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Tas lawyers condemn ‘judge and jury’ plans

Tas lawyers condemn ‘judge and jury’ plans

TASMANIA’S RECENT introduction of a controversial proposal to reform the state’s legal industry has been condemned by both the national and state legal professional associations.The Law Council…

TASMANIA’S RECENT introduction of a controversial proposal to reform the state’s legal industry has been condemned by both the national and state legal professional associations.

The Law Council of Australia (LCA) argued the state government’s Legal Profession Amendment Bill 2004 would have detrimental effects for lawyers and consumers.

The Amendment Bill would remove the right of the Tasmanian legal profession to self-regulate, and place disciplinary proceedings in the hands of the Legal Profession Board.

As well, the changes to the Legal Professions Act 1993 would allow the Tasmanian A-G to hand pick a Legal Profession Board, which would be “judge and jury” over every aspect of the legal profession, the Law Council said.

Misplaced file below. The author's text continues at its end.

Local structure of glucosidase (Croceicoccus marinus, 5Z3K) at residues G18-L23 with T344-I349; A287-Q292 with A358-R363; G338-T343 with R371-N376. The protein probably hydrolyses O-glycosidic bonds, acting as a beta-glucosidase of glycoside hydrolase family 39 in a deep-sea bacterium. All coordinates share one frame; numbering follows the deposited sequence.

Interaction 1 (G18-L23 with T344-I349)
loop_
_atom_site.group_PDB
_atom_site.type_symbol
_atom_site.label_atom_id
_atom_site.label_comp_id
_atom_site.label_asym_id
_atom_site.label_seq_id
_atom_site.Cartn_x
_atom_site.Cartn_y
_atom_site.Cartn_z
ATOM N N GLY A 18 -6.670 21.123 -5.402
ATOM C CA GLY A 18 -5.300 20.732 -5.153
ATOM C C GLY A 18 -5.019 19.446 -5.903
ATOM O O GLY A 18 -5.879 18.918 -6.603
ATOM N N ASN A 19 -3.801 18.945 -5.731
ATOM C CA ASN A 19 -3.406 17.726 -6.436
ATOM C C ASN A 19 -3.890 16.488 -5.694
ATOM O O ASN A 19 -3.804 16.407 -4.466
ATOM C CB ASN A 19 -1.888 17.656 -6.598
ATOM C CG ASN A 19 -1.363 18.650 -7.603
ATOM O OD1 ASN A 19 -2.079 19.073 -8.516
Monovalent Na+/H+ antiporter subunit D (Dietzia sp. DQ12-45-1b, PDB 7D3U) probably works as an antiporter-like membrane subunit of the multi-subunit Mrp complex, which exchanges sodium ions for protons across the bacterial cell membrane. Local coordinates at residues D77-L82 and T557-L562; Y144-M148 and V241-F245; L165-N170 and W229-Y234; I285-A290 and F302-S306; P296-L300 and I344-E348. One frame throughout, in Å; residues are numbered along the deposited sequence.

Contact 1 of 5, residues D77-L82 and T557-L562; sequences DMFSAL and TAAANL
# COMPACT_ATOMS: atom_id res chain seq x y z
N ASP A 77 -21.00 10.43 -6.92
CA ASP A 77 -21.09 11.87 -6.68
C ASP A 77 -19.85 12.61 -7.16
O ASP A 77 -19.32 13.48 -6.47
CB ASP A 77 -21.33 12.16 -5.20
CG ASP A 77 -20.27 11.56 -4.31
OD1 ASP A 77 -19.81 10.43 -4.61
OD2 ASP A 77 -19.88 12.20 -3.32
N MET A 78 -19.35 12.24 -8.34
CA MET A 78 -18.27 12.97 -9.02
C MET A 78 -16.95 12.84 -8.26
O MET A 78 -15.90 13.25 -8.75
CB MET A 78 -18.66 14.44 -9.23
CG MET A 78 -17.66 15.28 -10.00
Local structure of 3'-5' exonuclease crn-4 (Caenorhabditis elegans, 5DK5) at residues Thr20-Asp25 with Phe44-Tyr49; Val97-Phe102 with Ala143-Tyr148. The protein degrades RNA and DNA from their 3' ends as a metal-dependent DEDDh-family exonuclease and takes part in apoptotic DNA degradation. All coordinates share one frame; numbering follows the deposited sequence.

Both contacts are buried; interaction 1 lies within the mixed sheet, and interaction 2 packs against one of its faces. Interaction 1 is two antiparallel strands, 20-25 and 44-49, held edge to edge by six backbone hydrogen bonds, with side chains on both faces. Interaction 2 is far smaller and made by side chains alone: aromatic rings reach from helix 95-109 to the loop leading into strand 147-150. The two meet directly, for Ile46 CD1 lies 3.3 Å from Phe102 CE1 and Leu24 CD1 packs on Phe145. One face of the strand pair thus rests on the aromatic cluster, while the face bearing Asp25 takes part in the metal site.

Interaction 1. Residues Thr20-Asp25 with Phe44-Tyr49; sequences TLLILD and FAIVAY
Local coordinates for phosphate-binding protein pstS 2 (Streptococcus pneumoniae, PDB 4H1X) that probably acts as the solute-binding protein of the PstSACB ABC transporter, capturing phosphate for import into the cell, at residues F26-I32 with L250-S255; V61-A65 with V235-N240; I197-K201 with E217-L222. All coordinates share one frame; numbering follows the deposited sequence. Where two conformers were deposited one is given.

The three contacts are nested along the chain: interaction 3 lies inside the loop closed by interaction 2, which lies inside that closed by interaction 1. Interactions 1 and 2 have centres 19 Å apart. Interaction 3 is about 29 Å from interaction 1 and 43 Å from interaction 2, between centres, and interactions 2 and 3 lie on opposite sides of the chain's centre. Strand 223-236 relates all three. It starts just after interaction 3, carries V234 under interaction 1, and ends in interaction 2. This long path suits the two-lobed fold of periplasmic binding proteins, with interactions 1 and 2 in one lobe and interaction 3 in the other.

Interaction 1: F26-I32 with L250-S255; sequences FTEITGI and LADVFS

The proposed changes would put Tasmania “out of step” with what is happening in other states and territories, Law Council president Bob Gotterson said.

“[It will] destroy the checks and balances in the regulatory framework of the legal profession and increase the cost of justice — making it harder for ordinary Tasmanians to see a lawyer.”

The LCA also claimed the new system would totally exclude the profession from the regulation process, was bad in principle and would not work in practice.

“The co-regulatory model long employed in all other Australian jurisdictions, and likewise in Tasmania, allows governments to provide the rules, the profession to embrace them and the courts to supervise the profession’s administration of them,” Gotterson said.

The new system was not the formula for an independent legal profession free from political interference, Gotterson said. “You can’t have one body making the rules and the same body enforcing them.”

Last week, the Law Society of Tasmania argued the Amendment Bill threatened the right of Tasmanians to an impartial and affordable system of justice.

Law Society president David Gunson said the justification for the Bill ignored the consequences for justice if the legal profession was completely regulated by a government-appointed board.

All states and territories had been working hard over the years to harmonise the regulation of the legal profession, Gotterson said. But, it was unfortunate that the “regressive Tasmanian legislation” was being debated at the same time as the release of the progressive draft national Bill.

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